New York City Department of Education 2018-2019 Hiring Support Guide - TEACHNYC.NET

 
New York City Department of Education 2018-2019 Hiring Support Guide - TEACHNYC.NET
TEACHNYC.NET

New York City Department of Education
  2018-2019 Hiring Support Guide
New York City Department of Education 2018-2019 Hiring Support Guide - TEACHNYC.NET
Welcome!

Thank you for your interest in the New York City Department of Education (DOE). We are excited you have decided to
teach in the largest and most diverse public-school system in the nation. We strongly believe that our students deserve
teachers like you who are skilled at fostering student achievement and development.

Navigating a system with over 1,800 schools presents a job search filled with possibility. This guide was written to assist
you in conducting a successful search for a teaching position and provide you with a clear overview of the teacher hiring
process. Ultimately, we want you to find the right fit position at a school where you can grow in your career. As you
embark on your job search, we encourage you to take advantage of the services, workshops, and resources provided to
you by the Office of Teacher Recruitment and Quality (TRQ) here at the DOE.

In addition to the support you will receive from TRQ, it is critical for you to be proactive in your job search in order to
compete with the thousands of other eligible candidates applying to teach here in New York City. Here are two things to
keep in mind:

    1. Be flexible and open to the diverse opportunities available within the five boroughs throughout the DOE
    2. Be proactive and responsive throughout your search (e.g. email your resume to principals in schools of interest
       and check your email/phone daily to respond immediately to principals and hiring managers)

We recommend that you spend at least 60 minutes carefully reading this guide. We look forward to helping you achieve
your goal of becoming part of our talented team of 75,000+ New York City public school teachers. The right school for you
is out there—and this guide will help you find it. Let the job search begin!

Yours in Education,

DOE Office of Teacher Recruitment & Quality
teachnyc@schools.nyc.gov

                                                               AN EQUAL OPPORTUNITY EMPLOYER
It is the policy of the Department of Education of the City of New York to provide educational and employment opportunities without regard to race,
     color, religion, creed, ethnicity, national origin, alienage, citizenship status, age, marital status, partnership status, disability, sexual orientation,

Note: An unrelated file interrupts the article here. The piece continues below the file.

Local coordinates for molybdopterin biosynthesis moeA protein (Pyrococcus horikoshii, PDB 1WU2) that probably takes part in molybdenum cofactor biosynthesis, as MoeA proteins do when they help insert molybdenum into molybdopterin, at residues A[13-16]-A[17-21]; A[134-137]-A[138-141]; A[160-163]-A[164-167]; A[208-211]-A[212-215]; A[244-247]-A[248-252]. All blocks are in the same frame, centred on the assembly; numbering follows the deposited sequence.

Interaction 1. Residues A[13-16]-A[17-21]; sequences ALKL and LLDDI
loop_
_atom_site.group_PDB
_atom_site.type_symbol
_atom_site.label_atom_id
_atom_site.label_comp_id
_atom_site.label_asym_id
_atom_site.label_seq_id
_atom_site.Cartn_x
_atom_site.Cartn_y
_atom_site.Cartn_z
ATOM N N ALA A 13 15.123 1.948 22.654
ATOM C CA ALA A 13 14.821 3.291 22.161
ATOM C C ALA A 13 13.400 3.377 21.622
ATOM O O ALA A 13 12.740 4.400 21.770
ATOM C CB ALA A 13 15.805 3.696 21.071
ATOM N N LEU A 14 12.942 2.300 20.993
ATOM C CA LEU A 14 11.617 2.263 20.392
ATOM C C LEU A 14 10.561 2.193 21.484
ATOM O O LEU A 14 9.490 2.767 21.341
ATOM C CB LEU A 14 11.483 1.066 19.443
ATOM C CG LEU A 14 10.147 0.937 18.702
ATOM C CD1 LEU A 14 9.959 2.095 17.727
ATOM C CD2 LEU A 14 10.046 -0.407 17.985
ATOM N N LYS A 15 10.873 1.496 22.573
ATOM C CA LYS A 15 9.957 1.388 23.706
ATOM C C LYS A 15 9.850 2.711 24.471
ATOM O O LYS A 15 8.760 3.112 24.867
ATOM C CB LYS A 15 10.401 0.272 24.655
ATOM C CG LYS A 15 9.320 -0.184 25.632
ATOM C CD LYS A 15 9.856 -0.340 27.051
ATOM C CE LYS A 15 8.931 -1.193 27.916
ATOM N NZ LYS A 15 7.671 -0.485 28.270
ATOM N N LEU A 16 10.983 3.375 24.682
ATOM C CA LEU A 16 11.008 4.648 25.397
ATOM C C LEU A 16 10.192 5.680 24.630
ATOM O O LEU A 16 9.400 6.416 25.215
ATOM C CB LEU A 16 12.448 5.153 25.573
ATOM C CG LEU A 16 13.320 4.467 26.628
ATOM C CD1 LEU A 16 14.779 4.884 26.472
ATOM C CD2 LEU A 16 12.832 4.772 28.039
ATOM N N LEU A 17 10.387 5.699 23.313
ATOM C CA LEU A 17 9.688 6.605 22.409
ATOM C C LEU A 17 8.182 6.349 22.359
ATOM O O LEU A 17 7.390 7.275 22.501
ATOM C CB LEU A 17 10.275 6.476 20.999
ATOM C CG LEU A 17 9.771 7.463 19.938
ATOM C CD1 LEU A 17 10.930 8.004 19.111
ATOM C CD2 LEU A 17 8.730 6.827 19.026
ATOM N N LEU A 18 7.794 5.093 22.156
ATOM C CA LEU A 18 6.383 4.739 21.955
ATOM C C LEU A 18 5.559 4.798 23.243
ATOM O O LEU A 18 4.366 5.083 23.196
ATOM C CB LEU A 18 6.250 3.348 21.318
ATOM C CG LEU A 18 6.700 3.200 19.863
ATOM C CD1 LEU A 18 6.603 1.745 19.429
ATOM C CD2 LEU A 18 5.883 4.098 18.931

gender (sex), military status, prior record of arrest or conviction (except as permitted by law), predisposing genetic characteristics, or status as a
  victim of domestic violence, sexual offenses and stalking, and to maintain an environment free of harassment on any of the above-noted grounds,
    including sexual harassment or retaliation. Inquiries regarding compliance with this equal opportunity policy may be directed to: Office of Equal
               Opportunity, 65 Court Street, Room 1102, Brooklyn, New York 11201, or visit the OEO website at http://schools.nyc.gov/OEO

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New York City Department of Education 2018-2019 Hiring Support Guide - TEACHNYC.NET
Table of Contents

Welcome.................................................................................................................................................................................. 1
Table of Contents ..................................................................................................................................................................... 2
Section 1: Introduction to Your Job Search .............................................................................................................................. 3
       Jumpstart Your Search .................................................................................................................................................... 4
       Hiring Initiatives............................................................................................................................................................... 5
       DOE Teacher Hiring ........................................................................................................................................................ 6
Section 2: DOE Job Search Supports ........................................................................................................................................ 7
       Hiring Events in New York City ........................................................................................................................................ 8
       Preparing for Hiring Events ............................................................................................................................................. 8
       Preparing a Great Resume .............................................................................................................................................. 9